Under the Private Choice Test developed by the court, for a voucher program to be constitutional it must meet all of the following criteria:
The court ruled that the Ohio program met the five-part test in that 1) the valid secular purpose of the program was "providing educational assistance to poor children in a demonstrably failing public school system", 2) the vouchers were given to the parents, 3) the "broad class" was all students enrolled in currently failing programs, 4) parents who received vouchers were not required to enroll in a religious-based school, and 5) there were other public schools in adjoining districts, as well as non-sectarian private schools in the Cleveland area, available that would accept vouchers.
Chief Justice Rehnquist, writing for the majority, stated that "The incidental advancement of a religious mission, or the perceived endorsement of a religious message, is reasonably attributable to the individual aid recipients not the government, whose role ends with the disbursement of benefits." They found that, in theory, there is no need for parents to use religious schools, and so long as the law does not especially encourage the use of vouchers for religious schools, the fact that most parents do choose parochial schools is irrelevant. Indeed, the fact that in this case, the funding was given to the parents to disburse as they chose, whereas in Lemon v. Kurtzman the funding at question was given directly to the schools, this was a key part of the Private Choice test. The majority held, therefore, that the intent of the law was the important thing.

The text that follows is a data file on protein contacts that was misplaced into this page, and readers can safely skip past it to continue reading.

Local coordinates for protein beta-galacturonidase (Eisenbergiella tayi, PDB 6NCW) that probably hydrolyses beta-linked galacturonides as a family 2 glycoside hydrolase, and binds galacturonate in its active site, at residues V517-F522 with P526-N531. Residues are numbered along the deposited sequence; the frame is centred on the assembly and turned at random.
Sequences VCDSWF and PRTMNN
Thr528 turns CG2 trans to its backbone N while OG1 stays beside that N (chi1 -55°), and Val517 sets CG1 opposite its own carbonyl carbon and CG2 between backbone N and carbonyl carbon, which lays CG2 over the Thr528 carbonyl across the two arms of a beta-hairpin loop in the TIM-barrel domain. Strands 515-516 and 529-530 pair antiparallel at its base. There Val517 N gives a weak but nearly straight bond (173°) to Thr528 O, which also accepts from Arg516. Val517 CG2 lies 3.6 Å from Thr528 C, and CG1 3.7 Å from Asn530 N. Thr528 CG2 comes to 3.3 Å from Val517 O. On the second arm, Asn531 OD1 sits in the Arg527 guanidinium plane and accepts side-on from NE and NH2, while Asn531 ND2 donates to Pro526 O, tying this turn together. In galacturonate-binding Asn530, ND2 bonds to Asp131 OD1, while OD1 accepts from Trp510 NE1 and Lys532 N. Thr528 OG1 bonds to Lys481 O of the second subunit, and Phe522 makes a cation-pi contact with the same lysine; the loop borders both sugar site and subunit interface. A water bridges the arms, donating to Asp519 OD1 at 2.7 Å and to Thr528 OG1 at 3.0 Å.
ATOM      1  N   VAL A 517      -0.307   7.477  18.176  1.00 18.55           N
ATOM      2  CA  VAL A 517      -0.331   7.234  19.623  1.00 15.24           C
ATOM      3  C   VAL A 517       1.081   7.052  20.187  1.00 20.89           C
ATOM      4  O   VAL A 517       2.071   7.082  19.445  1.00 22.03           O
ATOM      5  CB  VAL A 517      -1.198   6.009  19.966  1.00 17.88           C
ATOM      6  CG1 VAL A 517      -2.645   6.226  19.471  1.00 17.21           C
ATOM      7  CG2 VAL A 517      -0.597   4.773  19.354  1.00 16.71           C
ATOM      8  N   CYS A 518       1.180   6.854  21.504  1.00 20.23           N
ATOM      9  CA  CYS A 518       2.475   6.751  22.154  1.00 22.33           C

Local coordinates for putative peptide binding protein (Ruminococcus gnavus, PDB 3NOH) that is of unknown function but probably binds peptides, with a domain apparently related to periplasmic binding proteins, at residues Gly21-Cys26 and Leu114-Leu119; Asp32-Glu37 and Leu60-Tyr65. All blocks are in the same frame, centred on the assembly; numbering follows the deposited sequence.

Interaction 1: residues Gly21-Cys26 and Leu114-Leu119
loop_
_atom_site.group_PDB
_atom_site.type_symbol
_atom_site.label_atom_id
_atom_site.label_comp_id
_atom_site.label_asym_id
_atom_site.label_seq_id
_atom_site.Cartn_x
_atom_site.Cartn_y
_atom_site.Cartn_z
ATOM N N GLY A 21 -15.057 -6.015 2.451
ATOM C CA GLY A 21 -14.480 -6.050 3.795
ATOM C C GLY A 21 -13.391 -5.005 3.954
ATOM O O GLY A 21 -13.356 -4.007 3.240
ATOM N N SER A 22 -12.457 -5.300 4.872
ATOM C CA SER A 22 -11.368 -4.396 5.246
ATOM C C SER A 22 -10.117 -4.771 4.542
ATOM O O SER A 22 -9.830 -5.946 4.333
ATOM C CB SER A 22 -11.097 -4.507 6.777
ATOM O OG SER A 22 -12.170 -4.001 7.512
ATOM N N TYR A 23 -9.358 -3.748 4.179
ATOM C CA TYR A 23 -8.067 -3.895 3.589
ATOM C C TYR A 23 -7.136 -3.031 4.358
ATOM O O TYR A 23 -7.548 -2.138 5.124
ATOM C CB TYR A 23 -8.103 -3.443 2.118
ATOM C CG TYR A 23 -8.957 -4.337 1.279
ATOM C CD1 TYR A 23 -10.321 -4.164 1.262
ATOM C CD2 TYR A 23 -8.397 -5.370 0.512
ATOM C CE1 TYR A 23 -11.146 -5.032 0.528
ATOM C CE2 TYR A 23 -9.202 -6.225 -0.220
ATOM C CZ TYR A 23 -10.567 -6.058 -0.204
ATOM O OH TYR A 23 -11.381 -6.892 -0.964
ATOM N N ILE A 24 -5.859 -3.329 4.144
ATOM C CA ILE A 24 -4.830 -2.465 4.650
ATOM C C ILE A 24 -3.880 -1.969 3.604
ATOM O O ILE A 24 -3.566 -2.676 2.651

In his concurring opinion, Justice Thomas emphasized that voucher programs like the one in this case were essential because "failing urban public schools disproportionately affect minority children most in need of educational opportunity." He stated that vouchers and other forms of publicly funded private school choice are necessary to give families an opportunity to enroll their children in more effective private schools. Otherwise, "the core purposes of the Fourteenth Amendment" would be frustrated.
The dissenting opinions, on the other hand, disagreed with Chief Justice Rehnquist: Justice Stevens wrote "... the voluntary character of the private choice to prefer a parochial education over an education in the public school system seems to me quite irrelevant to the question whether the government's choice to pay for religious indoctrination is constitutionally permissible." Justice Souter's opinion questioned how the Court could keep Everson v. Board of Education on as precedent and decide this case in the way they did, feeling it was contradictory. He also found that religious instruction and secular education could not be separated and this itself violated the Establishment Clause.